Police operation in Copenhagen February 15, 2015.
(photo credit: REUTERS)
A member of Copenhagen's Jewish community Dan Uzan was guarding outside a bat mitzva celebration at a synagogue in the city when he was gunned down and killed early Sunday morning by a terrorist. Danish media reported that 80 people were attending the celebration at the time.
The attack on the synagogue came hours after the terrorist targeted a meeting at a cafe in the city about freedom of expression and Islam attended by Swedish artist Lars Vilks, who has been threatened with death for his cartoons of the Prophet Mohammad. One person was killed in the attack on the cafe.
“We had contacted the police after the shooting at Café Krudttønden to have them present at the bat-mitzva, but unfortunately this happened anyway," Copenhagen Jewish community leader Dan Rosenberg Asmussen told Denmark's TV 2 News, as reported in The Guardian
. “I dare not think about what would have happened if (the killer) had access to the congregation."
Danish police said they shot and killed the man responsible for the two shootings later on Sunday.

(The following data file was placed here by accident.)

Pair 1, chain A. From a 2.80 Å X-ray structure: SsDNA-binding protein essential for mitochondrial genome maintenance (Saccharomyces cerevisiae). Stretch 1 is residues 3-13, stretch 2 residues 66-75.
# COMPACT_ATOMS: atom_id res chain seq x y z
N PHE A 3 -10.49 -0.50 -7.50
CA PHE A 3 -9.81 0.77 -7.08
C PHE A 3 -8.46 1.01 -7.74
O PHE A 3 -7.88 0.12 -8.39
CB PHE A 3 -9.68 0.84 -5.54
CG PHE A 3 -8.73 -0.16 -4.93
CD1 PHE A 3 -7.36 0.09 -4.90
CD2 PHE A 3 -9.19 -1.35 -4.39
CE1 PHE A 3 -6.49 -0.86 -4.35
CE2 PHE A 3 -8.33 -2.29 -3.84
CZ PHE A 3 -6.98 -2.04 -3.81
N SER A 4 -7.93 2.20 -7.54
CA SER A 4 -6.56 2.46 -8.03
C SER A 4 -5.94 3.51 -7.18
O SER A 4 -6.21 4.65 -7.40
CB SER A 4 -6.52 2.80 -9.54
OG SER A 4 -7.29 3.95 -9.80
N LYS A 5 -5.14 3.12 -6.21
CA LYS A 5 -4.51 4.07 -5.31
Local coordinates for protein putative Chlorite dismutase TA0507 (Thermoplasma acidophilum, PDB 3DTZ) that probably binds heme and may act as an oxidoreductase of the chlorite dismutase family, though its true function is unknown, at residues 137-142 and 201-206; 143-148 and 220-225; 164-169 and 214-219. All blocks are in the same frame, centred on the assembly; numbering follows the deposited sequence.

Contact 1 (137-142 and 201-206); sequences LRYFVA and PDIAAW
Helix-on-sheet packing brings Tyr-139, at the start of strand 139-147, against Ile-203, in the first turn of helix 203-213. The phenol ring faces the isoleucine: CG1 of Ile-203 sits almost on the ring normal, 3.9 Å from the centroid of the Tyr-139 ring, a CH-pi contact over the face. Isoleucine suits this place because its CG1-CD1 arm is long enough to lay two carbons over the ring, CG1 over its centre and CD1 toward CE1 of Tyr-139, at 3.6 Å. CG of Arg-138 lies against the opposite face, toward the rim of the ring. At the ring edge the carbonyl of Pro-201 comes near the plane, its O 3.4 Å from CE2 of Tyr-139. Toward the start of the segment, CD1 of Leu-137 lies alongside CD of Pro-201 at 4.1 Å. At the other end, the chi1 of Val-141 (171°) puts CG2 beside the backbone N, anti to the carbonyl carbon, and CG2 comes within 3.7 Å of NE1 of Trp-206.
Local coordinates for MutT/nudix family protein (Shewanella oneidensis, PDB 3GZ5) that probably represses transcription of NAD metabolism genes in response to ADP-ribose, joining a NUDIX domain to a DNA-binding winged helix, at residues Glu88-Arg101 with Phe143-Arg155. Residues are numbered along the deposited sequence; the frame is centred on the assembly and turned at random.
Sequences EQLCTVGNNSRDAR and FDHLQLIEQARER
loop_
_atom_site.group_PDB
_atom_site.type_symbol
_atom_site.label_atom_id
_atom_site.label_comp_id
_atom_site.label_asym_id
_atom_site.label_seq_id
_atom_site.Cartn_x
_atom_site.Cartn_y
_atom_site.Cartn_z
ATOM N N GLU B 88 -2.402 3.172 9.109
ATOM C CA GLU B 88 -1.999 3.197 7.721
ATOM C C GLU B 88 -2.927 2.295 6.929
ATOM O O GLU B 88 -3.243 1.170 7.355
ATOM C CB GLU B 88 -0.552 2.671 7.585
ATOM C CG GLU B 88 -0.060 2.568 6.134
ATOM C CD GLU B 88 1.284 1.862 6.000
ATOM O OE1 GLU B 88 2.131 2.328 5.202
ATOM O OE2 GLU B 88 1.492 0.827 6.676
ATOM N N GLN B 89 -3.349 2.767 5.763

The Simon Wiesenthal Center on Sunday released a statement condemning the attacks and calling for global action against "Islamic terrorism."
"The Copenhagen attacks follow the Charlie Hebdo and Hypercasher Islamist terrorist outrages in Paris. It is time for world leaders to acknowledge that this scourge has a name: Islamist Terrorism", said Rabbis Marvin Hier and Abraham Cooper of the center.
"It is time for the civilized world led by the US to tackle the scourge of Islamist fundamentalism that threatens peace- loving people of all faiths, as our freedoms of expression and worship are under assault the world over," Wiesenthal Center officials wrote.
World Jewish Congress President Ronald Lauder urged the Danish government to step up efforts to protect the local Jewish community against rising anti-Semitic violence.
“The World Jewish Congress deplores these despicable attacks, and stands in solidarity with the Jewish community and the people of Denmark,” Lauder said.
“European governments should recognize that we are facing a vicious new wave of anti-Semitism and violence. It is crucial that Europe contends with this growing threat,” he added.